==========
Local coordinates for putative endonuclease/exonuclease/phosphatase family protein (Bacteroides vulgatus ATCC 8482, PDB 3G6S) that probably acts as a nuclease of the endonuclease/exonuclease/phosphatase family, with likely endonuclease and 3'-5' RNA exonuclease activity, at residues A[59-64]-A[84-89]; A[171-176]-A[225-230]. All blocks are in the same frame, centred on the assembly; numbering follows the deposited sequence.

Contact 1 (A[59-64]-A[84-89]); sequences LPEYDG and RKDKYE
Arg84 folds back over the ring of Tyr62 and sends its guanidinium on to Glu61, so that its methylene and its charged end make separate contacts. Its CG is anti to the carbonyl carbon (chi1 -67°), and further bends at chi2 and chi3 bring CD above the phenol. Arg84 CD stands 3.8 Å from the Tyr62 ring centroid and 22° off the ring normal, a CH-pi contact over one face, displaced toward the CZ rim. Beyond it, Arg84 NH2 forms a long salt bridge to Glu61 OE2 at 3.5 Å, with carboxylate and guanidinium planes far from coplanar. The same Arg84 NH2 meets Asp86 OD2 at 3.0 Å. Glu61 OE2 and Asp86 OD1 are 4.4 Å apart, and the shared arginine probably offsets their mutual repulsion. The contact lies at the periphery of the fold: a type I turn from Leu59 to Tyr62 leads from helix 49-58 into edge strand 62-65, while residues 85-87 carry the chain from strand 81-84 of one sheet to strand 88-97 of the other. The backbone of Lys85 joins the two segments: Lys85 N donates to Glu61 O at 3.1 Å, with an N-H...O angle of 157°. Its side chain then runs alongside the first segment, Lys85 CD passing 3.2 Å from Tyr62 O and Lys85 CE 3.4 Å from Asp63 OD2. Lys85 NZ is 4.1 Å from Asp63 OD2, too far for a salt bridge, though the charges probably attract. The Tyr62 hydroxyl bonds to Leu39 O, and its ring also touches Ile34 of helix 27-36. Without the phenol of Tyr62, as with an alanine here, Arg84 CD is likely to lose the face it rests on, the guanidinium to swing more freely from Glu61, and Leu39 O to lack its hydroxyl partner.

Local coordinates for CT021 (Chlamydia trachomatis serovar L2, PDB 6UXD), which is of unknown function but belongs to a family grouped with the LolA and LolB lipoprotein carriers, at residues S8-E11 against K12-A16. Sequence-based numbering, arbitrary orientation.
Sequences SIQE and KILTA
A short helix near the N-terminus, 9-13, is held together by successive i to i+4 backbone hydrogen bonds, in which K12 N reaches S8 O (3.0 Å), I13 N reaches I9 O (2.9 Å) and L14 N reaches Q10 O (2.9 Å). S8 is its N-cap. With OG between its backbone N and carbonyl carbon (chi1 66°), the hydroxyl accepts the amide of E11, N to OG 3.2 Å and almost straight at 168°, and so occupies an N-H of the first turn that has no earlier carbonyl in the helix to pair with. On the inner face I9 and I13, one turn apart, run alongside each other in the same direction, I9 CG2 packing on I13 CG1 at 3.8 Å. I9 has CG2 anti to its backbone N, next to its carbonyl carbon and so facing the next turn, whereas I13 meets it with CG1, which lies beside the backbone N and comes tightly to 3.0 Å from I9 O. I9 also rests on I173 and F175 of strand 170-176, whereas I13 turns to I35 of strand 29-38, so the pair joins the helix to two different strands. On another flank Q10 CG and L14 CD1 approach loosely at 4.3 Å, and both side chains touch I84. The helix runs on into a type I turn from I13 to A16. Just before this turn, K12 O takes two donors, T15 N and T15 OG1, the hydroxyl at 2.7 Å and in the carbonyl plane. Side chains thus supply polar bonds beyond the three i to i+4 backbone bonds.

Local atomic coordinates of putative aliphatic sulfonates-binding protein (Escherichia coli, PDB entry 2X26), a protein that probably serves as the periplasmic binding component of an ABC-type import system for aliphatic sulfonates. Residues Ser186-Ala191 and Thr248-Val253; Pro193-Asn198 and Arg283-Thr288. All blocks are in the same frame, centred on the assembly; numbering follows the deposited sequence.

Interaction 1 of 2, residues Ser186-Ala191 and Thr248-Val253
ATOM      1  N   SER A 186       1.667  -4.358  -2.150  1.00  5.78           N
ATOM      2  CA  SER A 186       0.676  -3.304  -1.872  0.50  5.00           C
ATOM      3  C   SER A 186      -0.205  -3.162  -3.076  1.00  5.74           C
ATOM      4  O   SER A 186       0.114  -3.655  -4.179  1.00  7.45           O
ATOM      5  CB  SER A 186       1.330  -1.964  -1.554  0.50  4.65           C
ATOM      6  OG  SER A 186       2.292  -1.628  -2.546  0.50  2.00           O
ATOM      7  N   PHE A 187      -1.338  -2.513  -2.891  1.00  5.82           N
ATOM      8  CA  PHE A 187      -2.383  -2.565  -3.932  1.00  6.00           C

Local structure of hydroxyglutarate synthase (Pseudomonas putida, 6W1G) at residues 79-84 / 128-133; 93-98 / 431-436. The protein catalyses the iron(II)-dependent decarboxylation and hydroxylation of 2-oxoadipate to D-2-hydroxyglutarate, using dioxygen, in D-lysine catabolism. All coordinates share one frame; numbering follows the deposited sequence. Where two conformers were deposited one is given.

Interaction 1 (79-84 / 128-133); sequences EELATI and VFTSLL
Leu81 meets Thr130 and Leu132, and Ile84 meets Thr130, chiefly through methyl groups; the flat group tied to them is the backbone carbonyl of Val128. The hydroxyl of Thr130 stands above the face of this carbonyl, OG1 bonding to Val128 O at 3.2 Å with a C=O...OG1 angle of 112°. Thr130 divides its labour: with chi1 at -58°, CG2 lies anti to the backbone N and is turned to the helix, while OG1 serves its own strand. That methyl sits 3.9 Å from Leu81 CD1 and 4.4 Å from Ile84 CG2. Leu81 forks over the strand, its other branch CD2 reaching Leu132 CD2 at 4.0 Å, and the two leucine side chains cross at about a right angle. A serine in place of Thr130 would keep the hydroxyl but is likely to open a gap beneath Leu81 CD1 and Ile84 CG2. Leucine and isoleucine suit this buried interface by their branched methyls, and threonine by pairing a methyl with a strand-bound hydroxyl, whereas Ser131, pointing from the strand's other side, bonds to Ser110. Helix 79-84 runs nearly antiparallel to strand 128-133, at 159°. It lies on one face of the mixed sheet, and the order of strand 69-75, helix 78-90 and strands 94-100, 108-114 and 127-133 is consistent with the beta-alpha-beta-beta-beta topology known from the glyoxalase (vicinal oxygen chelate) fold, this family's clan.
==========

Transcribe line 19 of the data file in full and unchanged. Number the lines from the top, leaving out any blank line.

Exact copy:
Leu81 meets Thr130 and Leu132, and Ile84 meets Thr130, chiefly through methyl groups; the flat group tied to them is the backbone carbonyl of Val128. The hydroxyl of Thr130 stands above the face of this carbonyl, OG1 bonding to Val128 O at 3.2 Å with a C=O...OG1 angle of 112°. Thr130 divides its labour: with chi1 at -58°, CG2 lies anti to the backbone N and is turned to the helix, while OG1 serves its own strand. That methyl sits 3.9 Å from Leu81 CD1 and 4.4 Å from Ile84 CG2. Leu81 forks over the strand, its other branch CD2 reaching Leu132 CD2 at 4.0 Å, and the two leucine side chains cross at about a right angle. A serine in place of Thr130 would keep the hydroxyl but is likely to open a gap beneath Leu81 CD1 and Ile84 CG2. Leucine and isoleucine suit this buried interface by their branched methyls, and threonine by pairing a methyl with a strand-bound hydroxyl, whereas Ser131, pointing from the strand's other side, bonds to Ser110. Helix 79-84 runs nearly antiparallel to strand 128-133, at 159°. It lies on one face of the mixed sheet, and the order of strand 69-75, helix 78-90 and strands 94-100, 108-114 and 127-133 is consistent with the beta-alpha-beta-beta-beta topology known from the glyoxalase (vicinal oxygen chelate) fold, this family's clan.